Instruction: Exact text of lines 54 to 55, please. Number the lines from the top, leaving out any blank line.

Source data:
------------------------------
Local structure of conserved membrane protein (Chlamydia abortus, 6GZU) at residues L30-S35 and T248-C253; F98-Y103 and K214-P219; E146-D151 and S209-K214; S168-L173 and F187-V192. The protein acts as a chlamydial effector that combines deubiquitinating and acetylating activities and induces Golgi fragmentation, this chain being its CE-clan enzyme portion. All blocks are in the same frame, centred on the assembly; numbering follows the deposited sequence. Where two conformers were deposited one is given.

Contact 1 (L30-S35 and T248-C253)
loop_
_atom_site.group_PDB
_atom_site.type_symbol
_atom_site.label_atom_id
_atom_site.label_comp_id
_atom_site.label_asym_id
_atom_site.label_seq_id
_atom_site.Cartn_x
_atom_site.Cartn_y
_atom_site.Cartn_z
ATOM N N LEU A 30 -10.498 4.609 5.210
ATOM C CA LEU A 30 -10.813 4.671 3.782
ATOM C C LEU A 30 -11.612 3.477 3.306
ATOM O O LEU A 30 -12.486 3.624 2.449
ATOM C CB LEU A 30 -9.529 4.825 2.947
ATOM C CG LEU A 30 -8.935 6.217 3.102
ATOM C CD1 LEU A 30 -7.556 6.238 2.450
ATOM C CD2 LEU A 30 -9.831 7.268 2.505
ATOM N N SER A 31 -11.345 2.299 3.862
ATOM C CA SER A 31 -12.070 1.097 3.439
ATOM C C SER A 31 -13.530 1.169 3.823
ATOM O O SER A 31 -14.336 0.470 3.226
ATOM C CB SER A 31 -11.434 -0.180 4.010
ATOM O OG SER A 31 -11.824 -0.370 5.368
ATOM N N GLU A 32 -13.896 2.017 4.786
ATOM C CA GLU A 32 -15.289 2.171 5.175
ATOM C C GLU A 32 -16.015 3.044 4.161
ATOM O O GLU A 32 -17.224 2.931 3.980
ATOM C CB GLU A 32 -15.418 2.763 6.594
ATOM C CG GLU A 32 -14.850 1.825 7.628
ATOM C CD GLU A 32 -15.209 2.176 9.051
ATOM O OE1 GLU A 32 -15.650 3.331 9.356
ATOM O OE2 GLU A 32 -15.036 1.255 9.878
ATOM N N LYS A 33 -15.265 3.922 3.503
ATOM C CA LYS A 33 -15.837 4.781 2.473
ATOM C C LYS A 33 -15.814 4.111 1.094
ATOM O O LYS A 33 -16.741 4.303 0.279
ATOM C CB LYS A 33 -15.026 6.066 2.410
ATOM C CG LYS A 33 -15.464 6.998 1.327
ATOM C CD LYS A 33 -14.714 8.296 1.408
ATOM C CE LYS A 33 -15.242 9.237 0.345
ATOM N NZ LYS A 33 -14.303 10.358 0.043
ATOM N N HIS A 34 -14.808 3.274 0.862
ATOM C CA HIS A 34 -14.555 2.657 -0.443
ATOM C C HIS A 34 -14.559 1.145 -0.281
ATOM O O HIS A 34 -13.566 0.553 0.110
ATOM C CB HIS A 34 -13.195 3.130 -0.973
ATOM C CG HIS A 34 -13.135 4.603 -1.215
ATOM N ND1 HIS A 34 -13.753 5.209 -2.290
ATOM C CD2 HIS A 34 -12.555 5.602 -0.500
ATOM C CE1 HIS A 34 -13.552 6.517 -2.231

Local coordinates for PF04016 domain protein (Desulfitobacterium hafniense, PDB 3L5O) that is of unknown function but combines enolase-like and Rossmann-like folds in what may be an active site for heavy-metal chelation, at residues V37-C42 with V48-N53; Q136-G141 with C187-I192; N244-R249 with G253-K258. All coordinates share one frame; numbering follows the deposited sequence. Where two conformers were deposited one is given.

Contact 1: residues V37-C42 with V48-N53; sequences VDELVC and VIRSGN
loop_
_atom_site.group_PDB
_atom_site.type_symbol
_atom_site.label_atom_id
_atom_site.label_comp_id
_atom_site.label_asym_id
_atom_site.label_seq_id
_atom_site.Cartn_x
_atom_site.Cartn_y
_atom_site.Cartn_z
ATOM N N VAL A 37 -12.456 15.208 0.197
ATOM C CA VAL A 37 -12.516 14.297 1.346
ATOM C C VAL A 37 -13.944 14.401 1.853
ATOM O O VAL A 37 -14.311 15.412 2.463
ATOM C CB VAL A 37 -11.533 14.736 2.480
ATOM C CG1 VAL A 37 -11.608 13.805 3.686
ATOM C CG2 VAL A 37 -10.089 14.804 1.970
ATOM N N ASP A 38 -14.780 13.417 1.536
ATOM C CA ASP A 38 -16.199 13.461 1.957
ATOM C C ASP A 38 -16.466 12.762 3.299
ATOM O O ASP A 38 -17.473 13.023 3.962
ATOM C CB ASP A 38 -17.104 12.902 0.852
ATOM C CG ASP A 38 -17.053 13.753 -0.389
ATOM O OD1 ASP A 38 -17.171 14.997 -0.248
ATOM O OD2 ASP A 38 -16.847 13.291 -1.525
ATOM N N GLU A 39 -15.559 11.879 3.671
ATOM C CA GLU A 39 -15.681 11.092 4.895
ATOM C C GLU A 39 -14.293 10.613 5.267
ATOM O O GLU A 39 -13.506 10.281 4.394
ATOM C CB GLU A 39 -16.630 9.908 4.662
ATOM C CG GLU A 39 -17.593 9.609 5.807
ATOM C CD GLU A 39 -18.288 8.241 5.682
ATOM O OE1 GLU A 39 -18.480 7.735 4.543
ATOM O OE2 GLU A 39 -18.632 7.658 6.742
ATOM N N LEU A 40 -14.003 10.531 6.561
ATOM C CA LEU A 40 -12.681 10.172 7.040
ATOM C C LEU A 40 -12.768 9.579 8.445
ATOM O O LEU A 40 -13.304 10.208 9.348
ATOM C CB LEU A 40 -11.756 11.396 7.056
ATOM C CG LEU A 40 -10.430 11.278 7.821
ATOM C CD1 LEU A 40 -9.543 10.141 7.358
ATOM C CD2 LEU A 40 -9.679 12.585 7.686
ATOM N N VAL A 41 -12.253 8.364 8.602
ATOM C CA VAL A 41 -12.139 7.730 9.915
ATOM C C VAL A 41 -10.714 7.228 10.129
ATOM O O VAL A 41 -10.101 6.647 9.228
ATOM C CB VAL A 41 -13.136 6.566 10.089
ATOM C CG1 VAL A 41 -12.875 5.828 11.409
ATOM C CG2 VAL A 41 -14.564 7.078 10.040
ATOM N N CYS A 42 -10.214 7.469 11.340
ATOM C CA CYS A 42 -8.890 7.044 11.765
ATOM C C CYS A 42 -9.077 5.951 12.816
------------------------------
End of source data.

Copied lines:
Local coordinates for PF04016 domain protein (Desulfitobacterium hafniense, PDB 3L5O) that is of unknown function but combines enolase-like and Rossmann-like folds in what may be an active site for heavy-metal chelation, at residues V37-C42 with V48-N53; Q136-G141 with C187-I192; N244-R249 with G253-K258. All coordinates share one frame; numbering follows the deposited sequence. Where two conformers were deposited one is given.

Contact 1: residues V37-C42 with V48-N53; sequences VDELVC and VIRSGN